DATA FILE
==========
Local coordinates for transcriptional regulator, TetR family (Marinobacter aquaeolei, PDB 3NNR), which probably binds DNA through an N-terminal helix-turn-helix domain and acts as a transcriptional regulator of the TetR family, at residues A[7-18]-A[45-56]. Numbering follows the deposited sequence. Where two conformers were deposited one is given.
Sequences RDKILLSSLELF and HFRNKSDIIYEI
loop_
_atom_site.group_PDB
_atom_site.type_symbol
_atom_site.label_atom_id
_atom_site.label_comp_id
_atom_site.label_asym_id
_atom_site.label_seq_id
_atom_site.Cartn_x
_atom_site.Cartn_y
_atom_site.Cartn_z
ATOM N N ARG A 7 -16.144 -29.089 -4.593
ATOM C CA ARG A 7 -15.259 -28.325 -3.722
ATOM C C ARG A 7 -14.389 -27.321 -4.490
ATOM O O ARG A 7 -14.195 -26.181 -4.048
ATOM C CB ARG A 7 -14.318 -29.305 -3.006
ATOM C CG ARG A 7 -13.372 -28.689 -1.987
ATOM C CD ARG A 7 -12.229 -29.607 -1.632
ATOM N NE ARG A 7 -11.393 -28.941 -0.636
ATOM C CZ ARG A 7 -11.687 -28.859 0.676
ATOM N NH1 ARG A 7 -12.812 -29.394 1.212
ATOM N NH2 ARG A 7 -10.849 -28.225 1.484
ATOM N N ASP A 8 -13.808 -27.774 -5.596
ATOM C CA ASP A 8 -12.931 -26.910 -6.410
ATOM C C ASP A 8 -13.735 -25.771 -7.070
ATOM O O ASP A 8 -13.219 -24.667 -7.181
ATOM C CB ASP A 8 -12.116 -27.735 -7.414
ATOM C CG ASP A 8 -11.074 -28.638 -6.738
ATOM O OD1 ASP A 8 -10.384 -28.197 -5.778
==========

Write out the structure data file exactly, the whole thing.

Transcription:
Local coordinates for transcriptional regulator, TetR family (Marinobacter aquaeolei, PDB 3NNR), which probably binds DNA through an N-terminal helix-turn-helix domain and acts as a transcriptional regulator of the TetR family, at residues A[7-18]-A[45-56]. Numbering follows the deposited sequence. Where two conformers were deposited one is given.
Sequences RDKILLSSLELF and HFRNKSDIIYEI
loop_
_atom_site.group_PDB
_atom_site.type_symbol
_atom_site.label_atom_id
_atom_site.label_comp_id
_atom_site.label_asym_id
_atom_site.label_seq_id
_atom_site.Cartn_x
_atom_site.Cartn_y
_atom_site.Cartn_z
ATOM N N ARG A 7 -16.144 -29.089 -4.593
ATOM C CA ARG A 7 -15.259 -28.325 -3.722
ATOM C C ARG A 7 -14.389 -27.321 -4.490
ATOM O O ARG A 7 -14.195 -26.181 -4.048
ATOM C CB ARG A 7 -14.318 -29.305 -3.006
ATOM C CG ARG A 7 -13.372 -28.689 -1.987
ATOM C CD ARG A 7 -12.229 -29.607 -1.632
ATOM N NE ARG A 7 -11.393 -28.941 -0.636
ATOM C CZ ARG A 7 -11.687 -28.859 0.676
ATOM N NH1 ARG A 7 -12.812 -29.394 1.212
ATOM N NH2 ARG A 7 -10.849 -28.225 1.484
ATOM N N ASP A 8 -13.808 -27.774 -5.596
ATOM C CA ASP A 8 -12.931 -26.910 -6.410
ATOM C C ASP A 8 -13.735 -25.771 -7.070
ATOM O O ASP A 8 -13.219 -24.667 -7.181
ATOM C CB ASP A 8 -12.116 -27.735 -7.414
ATOM C CG ASP A 8 -11.074 -28.638 -6.738
ATOM O OD1 ASP A 8 -10.384 -28.197 -5.778